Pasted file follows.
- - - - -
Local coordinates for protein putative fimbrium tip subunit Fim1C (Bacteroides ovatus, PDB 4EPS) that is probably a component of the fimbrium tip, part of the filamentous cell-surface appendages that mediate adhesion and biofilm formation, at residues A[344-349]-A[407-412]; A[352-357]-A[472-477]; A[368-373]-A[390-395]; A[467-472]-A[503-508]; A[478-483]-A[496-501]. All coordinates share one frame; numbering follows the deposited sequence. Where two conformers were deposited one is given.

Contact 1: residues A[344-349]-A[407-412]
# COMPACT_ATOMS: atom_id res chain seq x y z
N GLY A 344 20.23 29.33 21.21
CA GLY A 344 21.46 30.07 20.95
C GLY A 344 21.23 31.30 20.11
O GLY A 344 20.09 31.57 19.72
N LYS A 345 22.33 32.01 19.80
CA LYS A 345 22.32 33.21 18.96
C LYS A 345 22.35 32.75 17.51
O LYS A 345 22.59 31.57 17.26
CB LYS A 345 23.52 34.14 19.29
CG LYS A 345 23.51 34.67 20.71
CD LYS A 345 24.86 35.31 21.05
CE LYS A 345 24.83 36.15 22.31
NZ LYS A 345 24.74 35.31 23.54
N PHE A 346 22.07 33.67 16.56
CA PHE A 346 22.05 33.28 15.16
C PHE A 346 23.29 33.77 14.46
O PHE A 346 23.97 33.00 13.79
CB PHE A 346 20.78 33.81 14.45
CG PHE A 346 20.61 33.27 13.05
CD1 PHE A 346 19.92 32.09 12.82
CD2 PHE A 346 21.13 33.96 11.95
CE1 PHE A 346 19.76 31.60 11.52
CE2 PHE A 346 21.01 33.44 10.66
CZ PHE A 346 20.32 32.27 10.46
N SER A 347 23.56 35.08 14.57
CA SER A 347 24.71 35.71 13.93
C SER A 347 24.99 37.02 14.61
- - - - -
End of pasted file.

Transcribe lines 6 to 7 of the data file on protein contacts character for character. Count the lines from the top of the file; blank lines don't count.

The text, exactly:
C GLY A 344 21.23 31.30 20.11
O GLY A 344 20.09 31.57 19.72